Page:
BS. Wind is currently the cheapest source of energy there is(oil can compete when it stays well below 100$ a barrel), and wind continues to get cheaper. The only problem is, that it's not available all the time, or so they want us to believe.

And fusion ? I have to see if it will ever be viable. How are they going to control the plasma ? I think it will cost more energy to keep the plasma in check than they will ever get energy out of it.

Re:It's fusion or bust (1, Insightful)

Anonymous Coward | more than 5 years ago | (#27252545) you have any data to support that idea? Because I see tons of government subsidies that make wind energy viable, but I didn't see any investment without those subsidies. Facts to back up your claim of wind energy? Zero.

Solar panels are JUST NOW starting to break their 1$/watt barrier. If we DOUBLED solar power usage every year for the next 20 years we would end up getting something like 10% of our power from solar sources. Think about that. AND that assumes having enough silicon for all those solar cells (there isn't enough. It's incredibly resource intensive to acquire silicon).

Wind: More effective than it used to be. Not yet effective without gov't support. And only viable in certain parts of the country, because wind isn't everywhere. Not at the speeds needed. There are also the consistency issues, since wind power does not have a steady output. This causes problems with electric grids dealing with intermittent power supply. So yeah, it probably isn't a good idea. Shell will be much better off waiting for ten years and then jumping into the solar market. Maybe.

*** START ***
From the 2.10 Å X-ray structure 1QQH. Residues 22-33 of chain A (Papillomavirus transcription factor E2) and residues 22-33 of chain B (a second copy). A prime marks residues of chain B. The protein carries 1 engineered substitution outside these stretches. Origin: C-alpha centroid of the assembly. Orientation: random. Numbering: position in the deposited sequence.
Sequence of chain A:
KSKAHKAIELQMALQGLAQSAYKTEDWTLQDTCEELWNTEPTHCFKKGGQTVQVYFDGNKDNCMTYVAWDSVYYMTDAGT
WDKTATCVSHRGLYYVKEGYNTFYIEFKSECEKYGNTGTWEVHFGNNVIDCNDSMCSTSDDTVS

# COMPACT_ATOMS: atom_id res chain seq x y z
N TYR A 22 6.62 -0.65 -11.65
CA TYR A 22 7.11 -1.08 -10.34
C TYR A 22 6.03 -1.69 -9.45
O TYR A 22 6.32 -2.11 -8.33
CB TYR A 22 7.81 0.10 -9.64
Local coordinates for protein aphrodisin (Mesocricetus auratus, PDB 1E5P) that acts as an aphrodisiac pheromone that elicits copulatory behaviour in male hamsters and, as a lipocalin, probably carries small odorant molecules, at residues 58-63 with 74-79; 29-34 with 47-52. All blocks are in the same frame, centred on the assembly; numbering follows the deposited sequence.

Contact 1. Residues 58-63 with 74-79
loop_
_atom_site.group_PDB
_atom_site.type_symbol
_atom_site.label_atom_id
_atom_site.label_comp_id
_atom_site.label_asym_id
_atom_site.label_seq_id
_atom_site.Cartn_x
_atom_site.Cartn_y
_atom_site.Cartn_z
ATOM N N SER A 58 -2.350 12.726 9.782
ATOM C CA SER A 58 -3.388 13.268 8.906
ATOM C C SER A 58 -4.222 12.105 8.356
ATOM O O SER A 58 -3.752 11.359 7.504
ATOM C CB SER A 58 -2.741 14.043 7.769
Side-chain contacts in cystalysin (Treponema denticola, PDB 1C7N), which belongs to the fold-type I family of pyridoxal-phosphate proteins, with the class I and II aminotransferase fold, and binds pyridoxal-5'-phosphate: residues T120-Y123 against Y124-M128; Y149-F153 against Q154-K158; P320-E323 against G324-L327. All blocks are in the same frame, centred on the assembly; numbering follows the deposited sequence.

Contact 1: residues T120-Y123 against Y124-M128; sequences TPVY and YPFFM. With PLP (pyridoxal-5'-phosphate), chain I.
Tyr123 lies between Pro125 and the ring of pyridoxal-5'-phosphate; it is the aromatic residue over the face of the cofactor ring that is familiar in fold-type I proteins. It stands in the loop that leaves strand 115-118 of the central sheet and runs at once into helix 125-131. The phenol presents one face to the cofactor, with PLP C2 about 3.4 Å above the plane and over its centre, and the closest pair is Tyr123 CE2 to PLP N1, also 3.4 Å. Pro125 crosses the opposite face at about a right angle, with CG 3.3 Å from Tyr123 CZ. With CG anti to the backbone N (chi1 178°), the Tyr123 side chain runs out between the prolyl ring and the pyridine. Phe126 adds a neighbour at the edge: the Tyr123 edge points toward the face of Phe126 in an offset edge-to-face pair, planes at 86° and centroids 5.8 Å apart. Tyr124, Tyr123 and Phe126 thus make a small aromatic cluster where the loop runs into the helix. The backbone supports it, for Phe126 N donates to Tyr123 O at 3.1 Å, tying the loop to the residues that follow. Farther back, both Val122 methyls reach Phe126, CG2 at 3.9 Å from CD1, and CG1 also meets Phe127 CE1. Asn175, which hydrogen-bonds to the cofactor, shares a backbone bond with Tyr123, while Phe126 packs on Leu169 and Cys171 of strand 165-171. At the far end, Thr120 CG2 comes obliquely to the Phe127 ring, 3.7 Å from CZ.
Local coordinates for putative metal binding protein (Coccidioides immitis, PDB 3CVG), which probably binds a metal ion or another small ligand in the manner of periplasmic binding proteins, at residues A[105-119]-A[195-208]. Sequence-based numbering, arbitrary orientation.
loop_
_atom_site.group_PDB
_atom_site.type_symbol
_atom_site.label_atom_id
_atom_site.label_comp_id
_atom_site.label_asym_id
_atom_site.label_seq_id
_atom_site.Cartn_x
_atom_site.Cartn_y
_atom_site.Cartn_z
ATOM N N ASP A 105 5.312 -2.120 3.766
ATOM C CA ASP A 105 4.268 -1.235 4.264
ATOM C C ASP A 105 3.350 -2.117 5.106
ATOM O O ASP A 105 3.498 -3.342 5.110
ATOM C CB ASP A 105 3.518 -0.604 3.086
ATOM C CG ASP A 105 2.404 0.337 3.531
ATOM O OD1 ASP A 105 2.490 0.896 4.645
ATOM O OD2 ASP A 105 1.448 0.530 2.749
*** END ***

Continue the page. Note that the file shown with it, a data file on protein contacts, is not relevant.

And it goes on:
Re:It's fusion or bust (0)

Anonymous Coward | more than 5 years ago | (#27252587)

There isn't enough silicon? HAHAHAHAHAHA! You are quite the uninformed moron.

A quick look at wikipedia demonstrates the depth of your ignorance:
"On Earth, silicon is the second most abundant element (after oxygen) in the crust,[1] making up 25.7% of the crust by mass."

Separating silicon and oxygen is expensive. (1)

Futurepower(R) (558542) | more than 5 years ago | (#27252673)

Yes, there is a lot of silicon. There is a lot of oxygen. But the silicon is combined with oxygen in sand. The problem is separating the silicon from the oxygen.

Re:Separating silicon and oxygen is expensive. (2, Insightful)

polar red (215081) | more than 5 years ago | (#27252755)

Re:It's fusion or bust (4, Funny)

Rogerborg (306625) | more than 5 years ago | (#27252551)

the only problem is, that [wind is] not available all the time, or so they want us to believe.

I used to wonder if environmentalists were crazy conspiracy theorist whackjobs, but you've gone ahead and removed all of the uncertainty from that question.

Re:It's fusion or bust (1)

polar red (215081) | more than 5 years ago | (#27252595)

find ANY wind map. look for the largest area without wind. you only have to spread your mills over an area that's much larger.

Re:It's fusion or bust (1)

polar red (215081) | more than 5 years ago | (#27252687)

crazy conspiracy theorist whackjobs,

I have reason to believe windpower(and solar) is being held back. It is in the best interest of large energy corporations to hold it back, because solar and wind releases the grip of big energy corporations on governments and citizens, because it is MUCH easier to produce locally, and on a smaller scale.

Re:It's fusion or bust (1)

szundi (946357) | more than 5 years ago | (#27252655)

There are test reactors that produce the same amount of energy that it eats for controlling the plasma. See the ITER project for example (i hope it gets built, some usual childish problems around the place and etc hinders the project somewhat) []